Lightly wipe a slightly damp paper towel onto your leather. Wipe it off right away so that it doesn’t soak in too deeply. It will slightly change the color. Let it sit a few minutes until the leather returns to its normal color. It should still be slightly cool to the touch.
This step allows the Debossing Tool to compress the leather more deeply.
Tape the leather down in the center of your strong grip mat with painter’s or masking tape. Try not to overlap the leather too much with the tape. The tape can damage the surface of the leather so you don’t want to tape where you’ll be cutting.
Press down securely on both the tape and the leather. If your mat is well used, then go ahead and use a brayer to make it just a little more secure.
Pro-tip: If the leather is too damp, the debosser may get stuck in the design. That’s not terrible. Unload the mat, cancel the cut, and wait for the leather to dry a little more and then try again.
Step Ten: Position Your Design
On the Mat Preview Page in Cricut Design Space, click on your design on the mat. Move the design so it’s in the same place as your cut piece is on your mat. (OR if you’d rather you can take advantage of the snap mat feature on the iPad.)
Step Eleven: Get Ready to Deboss like a Boss
Select Tooling Leather as the Material Setting. Move your Star Wheels all the way to the right or it will mar your leather.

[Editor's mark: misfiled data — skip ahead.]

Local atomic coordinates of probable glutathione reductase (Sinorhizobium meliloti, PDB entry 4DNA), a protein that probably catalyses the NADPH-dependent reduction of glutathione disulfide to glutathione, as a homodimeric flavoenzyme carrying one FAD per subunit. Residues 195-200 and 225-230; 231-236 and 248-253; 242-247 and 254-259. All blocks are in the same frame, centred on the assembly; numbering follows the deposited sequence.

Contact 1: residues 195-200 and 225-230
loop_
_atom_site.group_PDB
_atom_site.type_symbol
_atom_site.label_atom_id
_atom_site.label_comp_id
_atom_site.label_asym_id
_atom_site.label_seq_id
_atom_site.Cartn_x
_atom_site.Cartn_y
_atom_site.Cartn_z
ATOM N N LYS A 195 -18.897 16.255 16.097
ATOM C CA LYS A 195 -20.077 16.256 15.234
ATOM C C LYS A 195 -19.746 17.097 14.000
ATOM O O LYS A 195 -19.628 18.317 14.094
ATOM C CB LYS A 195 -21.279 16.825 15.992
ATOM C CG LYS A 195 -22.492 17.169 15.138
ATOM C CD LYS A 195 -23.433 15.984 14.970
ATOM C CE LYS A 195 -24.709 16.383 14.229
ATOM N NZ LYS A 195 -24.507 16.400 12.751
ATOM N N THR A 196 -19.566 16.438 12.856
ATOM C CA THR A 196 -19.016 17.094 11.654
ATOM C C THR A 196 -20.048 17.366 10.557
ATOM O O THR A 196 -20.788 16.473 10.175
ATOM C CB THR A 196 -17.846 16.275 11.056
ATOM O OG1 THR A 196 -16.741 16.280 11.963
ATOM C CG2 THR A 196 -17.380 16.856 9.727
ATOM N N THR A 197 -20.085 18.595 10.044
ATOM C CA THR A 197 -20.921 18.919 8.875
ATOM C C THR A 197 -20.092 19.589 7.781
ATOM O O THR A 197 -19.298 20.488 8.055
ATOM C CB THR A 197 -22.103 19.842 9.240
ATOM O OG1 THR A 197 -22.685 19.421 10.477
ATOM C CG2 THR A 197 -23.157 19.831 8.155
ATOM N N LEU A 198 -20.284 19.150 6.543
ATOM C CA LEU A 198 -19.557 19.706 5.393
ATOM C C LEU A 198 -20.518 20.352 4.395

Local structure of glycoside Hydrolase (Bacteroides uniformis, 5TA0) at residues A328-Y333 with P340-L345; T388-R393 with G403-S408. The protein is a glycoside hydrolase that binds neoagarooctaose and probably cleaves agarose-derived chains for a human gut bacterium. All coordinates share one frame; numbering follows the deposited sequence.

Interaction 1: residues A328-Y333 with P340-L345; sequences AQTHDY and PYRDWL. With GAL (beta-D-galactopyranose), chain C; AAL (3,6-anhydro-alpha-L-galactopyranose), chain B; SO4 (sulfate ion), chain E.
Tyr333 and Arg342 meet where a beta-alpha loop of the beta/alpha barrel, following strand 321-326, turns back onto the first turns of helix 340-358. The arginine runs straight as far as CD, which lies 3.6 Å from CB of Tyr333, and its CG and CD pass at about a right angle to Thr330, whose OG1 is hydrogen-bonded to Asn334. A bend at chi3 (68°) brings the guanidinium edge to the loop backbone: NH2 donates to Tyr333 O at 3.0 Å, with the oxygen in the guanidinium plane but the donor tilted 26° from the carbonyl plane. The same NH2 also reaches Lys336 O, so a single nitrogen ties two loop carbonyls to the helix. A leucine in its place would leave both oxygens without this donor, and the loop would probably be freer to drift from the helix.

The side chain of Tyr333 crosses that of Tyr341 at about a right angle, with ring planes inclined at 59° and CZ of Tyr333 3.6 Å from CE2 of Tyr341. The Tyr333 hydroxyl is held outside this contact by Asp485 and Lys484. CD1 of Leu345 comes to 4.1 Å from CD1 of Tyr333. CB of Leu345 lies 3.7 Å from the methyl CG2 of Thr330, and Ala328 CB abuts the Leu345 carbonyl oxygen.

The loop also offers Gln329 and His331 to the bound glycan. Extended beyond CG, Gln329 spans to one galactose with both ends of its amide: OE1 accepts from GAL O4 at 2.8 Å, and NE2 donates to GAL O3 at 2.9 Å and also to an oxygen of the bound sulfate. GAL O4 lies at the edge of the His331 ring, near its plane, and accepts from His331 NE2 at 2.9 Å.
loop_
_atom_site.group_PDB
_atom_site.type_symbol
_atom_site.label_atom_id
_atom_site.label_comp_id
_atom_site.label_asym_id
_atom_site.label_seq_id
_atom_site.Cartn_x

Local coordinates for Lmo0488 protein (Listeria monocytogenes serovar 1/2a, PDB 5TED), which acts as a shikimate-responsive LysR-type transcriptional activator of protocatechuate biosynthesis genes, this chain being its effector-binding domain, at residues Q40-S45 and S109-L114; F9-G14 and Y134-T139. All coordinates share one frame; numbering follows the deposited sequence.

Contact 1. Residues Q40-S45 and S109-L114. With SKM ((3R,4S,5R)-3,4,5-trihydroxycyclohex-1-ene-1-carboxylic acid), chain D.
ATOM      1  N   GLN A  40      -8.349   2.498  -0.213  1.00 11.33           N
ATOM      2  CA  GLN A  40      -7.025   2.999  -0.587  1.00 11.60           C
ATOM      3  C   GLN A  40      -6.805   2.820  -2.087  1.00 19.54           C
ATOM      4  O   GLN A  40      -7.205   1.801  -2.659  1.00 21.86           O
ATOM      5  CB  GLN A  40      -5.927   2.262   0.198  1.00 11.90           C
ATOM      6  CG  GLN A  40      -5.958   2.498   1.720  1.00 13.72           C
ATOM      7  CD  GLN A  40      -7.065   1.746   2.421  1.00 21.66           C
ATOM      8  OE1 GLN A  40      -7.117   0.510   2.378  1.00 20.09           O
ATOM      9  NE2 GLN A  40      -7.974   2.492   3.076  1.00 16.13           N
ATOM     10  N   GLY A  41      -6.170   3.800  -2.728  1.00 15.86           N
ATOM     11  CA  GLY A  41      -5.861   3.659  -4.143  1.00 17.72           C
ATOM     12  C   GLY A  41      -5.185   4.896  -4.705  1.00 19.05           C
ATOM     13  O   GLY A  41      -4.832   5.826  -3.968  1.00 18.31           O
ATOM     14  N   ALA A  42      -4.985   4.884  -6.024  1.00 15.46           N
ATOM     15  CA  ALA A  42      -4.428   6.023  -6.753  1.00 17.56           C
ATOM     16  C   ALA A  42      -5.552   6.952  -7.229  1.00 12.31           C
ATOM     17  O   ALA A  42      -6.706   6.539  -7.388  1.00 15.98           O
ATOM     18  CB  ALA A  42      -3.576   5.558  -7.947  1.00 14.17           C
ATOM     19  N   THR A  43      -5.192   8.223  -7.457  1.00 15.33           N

Load your mat. Place Debossing Tool with the QuickSwap housing in clamp “b” as prompted.
When ready, press the “Go” button on your Cricut Maker. Woohoo!!!
Step Twelve: Cut the Leather Cuff Shape
Once it’s done debossing, the machine will pause and you’ll be prompted on-screen to switch out your debossing tool for your knife tool.
DO NOT UNLOAD THE MAT. Just switch the tools and then press the Cricut Go button on your machine again.
Fair warning- the Cricut will make approx. 16 passes with the knife blade.
Note: In my experience, my Cricut quit a couple of times before it completed all of the passes. But each time it had already fully cut the shape. (It’s as if it knows it doesn’t have to keep going). So don’t worry if this happens. IF you find your snap holes didn’t cut cleanly you can use a craft knife to finish the cut.
Remove your Cut and Debossed Leather Cuff Bracelet from the cutting mat. Yup! It’s that awesome and easy!!!
Step Thirteen: Assemble the Snaps and Setting Tool or Jig
Gather the pieces you’ll need for a set of snaps. There are four pieces for each set of snaps. Refer to the photo below. The cap pieces are on the left and what we’ll work with first.
Next, assemble the snap setting jig or snap setting tools. Both of which are pretty simple tools. And often when you buy snaps a basic setting tool set is inlcuded. You can totally use this tool set, but I prefer the jig because it’s pretty much foolproof and I LOVE foolproof.